As the global community closes in on the last quarter of the financial year 2021, oil rallied at the start of this week’s trading on Monday amidst signs that the crude market was tightening up under the weight of a global energy crunch.
According to developments in the oil market, Brent, the international benchmark crude that mirrors Bonny Light traded above $79.52 a barrel in early trading but Nigeria, Africa’s biggest oil producer is struggling to meet up its OPEC supply quarter because of years of a slowdown in investment.
West Texas Intermediate topped $75 a barrel after a run of five weekly gains, while Brent hit the highest level since October 2018. Inventories have been drawing, with U.S. stockpiles near a three-year low. At the same time, a rally in natural gas looks set to drive demand for oil as users switch fuels.
Nigeria, a country of 210 million people faces both a revenue crunch and a debilitating foreign exchange shortage but failure to produce more oil means that the local currency the Naira remains under severe pressure despite the surge in international oil prices.
Oil has risen more than 80% over the past year as worldwide demand recovers from the disruption caused by the pandemic. On the supply side, the Organization of Petroleum Exporting Countries and its allies including Russia have been easing output curbs only slowly, permitting markets to tighten. In addition, extreme weather in the U.S. has crimped local production.
Crude “continues to be supported by broader concerns over tightness in energy markets,” said Warren Patterson, head of commodities strategy at ING Groep NV. “Demand is looking as though it will be stronger than expected in the near term.”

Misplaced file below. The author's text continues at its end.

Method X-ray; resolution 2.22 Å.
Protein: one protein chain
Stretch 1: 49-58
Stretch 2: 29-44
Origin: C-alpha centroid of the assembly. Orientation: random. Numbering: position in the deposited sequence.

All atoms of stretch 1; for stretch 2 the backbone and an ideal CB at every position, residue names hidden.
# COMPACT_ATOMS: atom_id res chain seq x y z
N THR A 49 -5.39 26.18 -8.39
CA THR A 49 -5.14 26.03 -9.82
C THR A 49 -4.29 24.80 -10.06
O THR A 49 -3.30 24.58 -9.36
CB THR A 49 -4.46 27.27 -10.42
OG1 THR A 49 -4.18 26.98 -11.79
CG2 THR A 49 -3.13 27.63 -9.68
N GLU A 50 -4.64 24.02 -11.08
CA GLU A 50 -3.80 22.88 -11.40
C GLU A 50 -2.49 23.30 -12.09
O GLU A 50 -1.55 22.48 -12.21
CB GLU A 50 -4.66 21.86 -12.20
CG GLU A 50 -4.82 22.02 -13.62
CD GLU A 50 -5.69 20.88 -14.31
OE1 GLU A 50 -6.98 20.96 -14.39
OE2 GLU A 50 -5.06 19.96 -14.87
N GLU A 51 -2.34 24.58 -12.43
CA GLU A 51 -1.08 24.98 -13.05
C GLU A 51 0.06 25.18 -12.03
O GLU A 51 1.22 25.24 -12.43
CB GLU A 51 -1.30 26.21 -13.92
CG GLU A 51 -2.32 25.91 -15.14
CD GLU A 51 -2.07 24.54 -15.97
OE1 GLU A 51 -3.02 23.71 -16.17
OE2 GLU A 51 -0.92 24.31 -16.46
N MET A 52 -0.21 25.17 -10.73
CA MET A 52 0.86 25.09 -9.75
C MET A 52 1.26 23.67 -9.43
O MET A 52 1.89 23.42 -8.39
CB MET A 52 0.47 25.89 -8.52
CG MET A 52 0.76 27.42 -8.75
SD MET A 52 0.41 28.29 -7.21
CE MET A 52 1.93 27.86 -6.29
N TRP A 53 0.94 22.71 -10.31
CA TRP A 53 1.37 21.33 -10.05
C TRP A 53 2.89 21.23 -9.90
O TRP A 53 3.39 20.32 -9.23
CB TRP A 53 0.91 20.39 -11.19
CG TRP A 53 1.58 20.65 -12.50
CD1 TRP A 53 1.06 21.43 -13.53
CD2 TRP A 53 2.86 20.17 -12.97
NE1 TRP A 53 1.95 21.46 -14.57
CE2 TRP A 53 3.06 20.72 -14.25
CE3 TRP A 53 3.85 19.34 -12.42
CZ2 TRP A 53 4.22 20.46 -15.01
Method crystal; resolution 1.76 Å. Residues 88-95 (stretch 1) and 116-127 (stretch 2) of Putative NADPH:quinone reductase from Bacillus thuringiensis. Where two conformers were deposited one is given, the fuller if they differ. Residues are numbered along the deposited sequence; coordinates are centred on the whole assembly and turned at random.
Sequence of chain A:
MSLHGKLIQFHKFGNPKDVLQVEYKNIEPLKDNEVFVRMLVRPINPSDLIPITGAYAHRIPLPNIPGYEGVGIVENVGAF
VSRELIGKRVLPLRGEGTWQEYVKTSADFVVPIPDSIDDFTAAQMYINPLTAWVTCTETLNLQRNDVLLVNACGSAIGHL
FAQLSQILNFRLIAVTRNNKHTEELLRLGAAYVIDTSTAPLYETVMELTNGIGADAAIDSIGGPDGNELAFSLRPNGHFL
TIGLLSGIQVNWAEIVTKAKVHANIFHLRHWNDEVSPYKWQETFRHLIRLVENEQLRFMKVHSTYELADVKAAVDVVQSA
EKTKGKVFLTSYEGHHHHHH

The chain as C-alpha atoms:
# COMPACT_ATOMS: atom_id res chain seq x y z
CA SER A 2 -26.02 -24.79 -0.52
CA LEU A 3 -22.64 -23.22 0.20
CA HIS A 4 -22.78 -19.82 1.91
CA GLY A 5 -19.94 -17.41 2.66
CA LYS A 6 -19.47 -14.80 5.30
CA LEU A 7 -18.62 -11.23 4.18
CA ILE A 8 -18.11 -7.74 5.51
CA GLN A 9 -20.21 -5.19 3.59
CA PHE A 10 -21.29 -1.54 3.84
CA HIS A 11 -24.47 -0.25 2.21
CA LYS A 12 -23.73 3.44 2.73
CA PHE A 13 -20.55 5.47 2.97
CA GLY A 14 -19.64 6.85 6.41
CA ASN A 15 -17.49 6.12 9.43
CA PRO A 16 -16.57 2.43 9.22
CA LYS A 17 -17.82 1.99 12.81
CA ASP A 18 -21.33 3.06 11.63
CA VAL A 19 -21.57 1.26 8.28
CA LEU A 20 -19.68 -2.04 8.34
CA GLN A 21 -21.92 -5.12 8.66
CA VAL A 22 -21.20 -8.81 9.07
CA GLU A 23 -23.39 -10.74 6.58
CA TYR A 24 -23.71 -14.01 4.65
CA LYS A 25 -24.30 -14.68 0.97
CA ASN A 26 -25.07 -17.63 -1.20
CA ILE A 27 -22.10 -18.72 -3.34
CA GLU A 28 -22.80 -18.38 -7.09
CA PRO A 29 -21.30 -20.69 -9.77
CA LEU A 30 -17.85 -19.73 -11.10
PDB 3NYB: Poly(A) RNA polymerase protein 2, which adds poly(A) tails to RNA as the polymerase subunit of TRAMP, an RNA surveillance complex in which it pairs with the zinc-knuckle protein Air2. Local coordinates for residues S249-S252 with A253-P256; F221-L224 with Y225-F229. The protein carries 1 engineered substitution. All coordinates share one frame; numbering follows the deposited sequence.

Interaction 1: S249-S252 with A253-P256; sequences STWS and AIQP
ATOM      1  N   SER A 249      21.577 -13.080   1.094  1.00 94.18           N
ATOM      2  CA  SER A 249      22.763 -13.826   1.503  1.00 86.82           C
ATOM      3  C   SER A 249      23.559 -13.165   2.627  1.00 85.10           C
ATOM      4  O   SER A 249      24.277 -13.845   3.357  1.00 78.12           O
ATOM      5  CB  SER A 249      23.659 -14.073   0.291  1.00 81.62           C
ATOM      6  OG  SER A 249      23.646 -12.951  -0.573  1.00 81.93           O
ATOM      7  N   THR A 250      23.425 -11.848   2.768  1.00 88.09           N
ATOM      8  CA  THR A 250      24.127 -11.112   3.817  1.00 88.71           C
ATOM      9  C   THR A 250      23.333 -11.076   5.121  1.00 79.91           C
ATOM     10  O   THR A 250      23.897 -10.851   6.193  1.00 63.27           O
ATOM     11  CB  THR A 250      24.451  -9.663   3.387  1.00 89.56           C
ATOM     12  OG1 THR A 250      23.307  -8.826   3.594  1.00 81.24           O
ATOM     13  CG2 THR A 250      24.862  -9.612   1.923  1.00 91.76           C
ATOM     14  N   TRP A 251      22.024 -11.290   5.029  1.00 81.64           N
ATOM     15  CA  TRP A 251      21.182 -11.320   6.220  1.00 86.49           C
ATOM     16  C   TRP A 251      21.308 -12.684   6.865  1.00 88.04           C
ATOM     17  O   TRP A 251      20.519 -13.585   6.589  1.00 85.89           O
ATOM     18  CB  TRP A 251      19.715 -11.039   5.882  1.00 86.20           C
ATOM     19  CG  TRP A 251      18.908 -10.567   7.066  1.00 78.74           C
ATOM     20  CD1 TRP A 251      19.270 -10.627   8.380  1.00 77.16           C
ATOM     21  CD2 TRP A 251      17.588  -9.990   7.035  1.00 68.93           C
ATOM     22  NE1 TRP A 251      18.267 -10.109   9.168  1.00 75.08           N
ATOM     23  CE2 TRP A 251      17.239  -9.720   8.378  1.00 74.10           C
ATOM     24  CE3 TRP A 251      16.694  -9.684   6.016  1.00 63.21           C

On the threshold of the fourth quarter and onset of the northern hemisphere winter, a host of market watchers have flagged further gains in prices. Among them, Goldman Sachs Group Inc. said the market’s deficit was larger than expected, and raised its year-end Brent forecast by $10 to $90 a barrel.
Citigroup Inc. said it remained “outright bullish” on crude oil as well as gas, according to a commodities outlook. On Monday, U.S. natural gas futures rose for a third day as inventory levels stayed low ahead of the heating season.
OPEC+ is scheduled to meet on Oct. 4. to review output policy after sticking with supply increases of 400,000 a day for recent months. Ahead of that, OPEC itself is due to release the group’s annual World Oil Outlook on Tuesday.
“If prices continue to trend higher between now and the meeting, I will not rule out the potential for even more aggressive easing,” Patterson said. Key market time spreads have widened, suggesting traders are more positive. Brent’s prompt spread was 89 cents a barrel in backwardation, a bullish pattern with near-dated prices above those further out. The gap between the two nearest December contracts has expanded to more than $7 a barrel.